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Stephen A. Smith: ‘I’ve Never Lost a Debate Ever’

“When it comes to basketball, I’m really asking you as a technicality. I know the answer. I just want to see whether or not you are going to lie to me about it.”

Ricky Keeler

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Whether it’s Skip Bayless, Max Kellerman, Chris “Mad Dog” Russo, or any other people Stephen A. Smith debates or has debated on First Take in the past, one thing you will find out is that he never feels he has lost that debate.

On the latest episode of Just Getting Started with Rich Eisen (now Suzy Shuster) on the Cumulus Podcast Network, Smith said that even when he doesn’t feel like he won a debate, learning something about that topic in the end makes him believe he couldn’t ever possibly lose.

“I’ve never lost a debate ever,” said Smith. “I’m either right or I’ve learned something new by being wrong, which makes me brighter, more intelligent about that particular issue we were broaching, which means I’m a winner because I’m going to be better for it than I was before we started the debate. How did I lose?”

While Smith knows he has a lot of knowledge about all sports, basketball is the one sport that he’ll use questions to figure out if people are telling the truth. Some of that comes from his experience playing college basketball at Winston-Salem State University. 

“When it comes to basketball, I know basketball. When it comes to sports, I know football from watching it, I know baseball from watching it,” Smith explained. “Boxing and stuff, I know enough of it to be able to interview you about it and ask you questions and things of that nature. When it comes to basketball, I’m really asking you as a technicality. I know the answer. I just want to see whether or not you are going to lie to me about it. That’s really the difference between me covering basketball and covering every other sport.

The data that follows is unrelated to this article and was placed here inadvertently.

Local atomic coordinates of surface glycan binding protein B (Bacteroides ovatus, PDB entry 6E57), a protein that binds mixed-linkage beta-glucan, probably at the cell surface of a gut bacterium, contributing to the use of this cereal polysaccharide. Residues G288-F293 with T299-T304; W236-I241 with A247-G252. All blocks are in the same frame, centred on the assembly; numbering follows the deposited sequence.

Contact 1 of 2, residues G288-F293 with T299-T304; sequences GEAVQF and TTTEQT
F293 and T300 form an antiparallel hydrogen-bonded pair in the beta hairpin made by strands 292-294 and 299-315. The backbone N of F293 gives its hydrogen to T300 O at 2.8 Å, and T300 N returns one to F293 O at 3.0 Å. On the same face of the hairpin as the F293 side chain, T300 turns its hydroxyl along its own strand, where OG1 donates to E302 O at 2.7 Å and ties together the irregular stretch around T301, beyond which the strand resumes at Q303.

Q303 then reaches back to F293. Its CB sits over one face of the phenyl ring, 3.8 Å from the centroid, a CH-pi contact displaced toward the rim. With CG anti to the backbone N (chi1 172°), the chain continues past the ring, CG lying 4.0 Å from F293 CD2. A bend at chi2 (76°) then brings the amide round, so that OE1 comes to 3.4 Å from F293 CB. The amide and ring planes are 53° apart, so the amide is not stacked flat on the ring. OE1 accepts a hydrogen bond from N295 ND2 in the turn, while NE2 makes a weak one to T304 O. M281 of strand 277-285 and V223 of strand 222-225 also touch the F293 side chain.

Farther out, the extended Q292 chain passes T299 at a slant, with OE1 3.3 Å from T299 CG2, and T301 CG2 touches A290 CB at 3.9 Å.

“I know the nooks and crannies of it all. I also studied in a way where I am looking for certain things. When I go to a team or a player, I’ve spoken to them ahead of time about what their definition of success is. I evaluate whether it vibes with my thought of what their definition of success should be and I judge their actions accordingly as the season goes on. I’ve been that way since Day 1 in my career.”

Even when players might disagree with what Smith has to say, he said he’s confident enough to have that conversation. With the confidence he shows, players ultimately learn that they might disagree, but Smith shows them he know what he’s talking about.

“When I talk basketball with guys and they’ve attacked me or come at me… we can sit down and have a conversation,” said Smith. “By the time I said bring your boys since you’re so bold…they quickly learn, ‘He does know what he’s talking about.’ Even if they disagree with me, they know that I know what I’m talking about. Those are the kind of things that influenced my career tremendously because it gave me a confidence I never had anywhere else.”

Towards the end of the interview, Shuster asked Smith why he thinks he resonates with so many people and he thinks it is because of his authenticity.

“I believe it’s because people know they can trust me to say what I truly mean,” Smith said. “It doesn’t mean I’m going to be right. It doesn’t mean they are not going to disagree with me. They know they can trust me to be who the hell I say I am. When I say something, I actually mean it and I’m not saying it for effects, not saying it for ratings, not saying it for clicks or just so you read my article.

“I want you to do those things because I want to get paid, but I mean what I say and I’m fearless with it. I think they see this fearlessness that I approach my job with and I think you combine that with the fact that I say the things that people think and say off-the-air, but they don’t believe it can be said on-the-air, that’s where it all started.”

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NHL Ratings on ESPN, TNT Down in 2nd Year

So far this season, games on ESPN and TNT are averaging 373,000 viewers, which is down from 478,000 last season.

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Viewership totals from ESPN and TNT show NHL ratings have declined heading into the All-Star break, but there are some extenuating circumstances for the nearly 22% drop.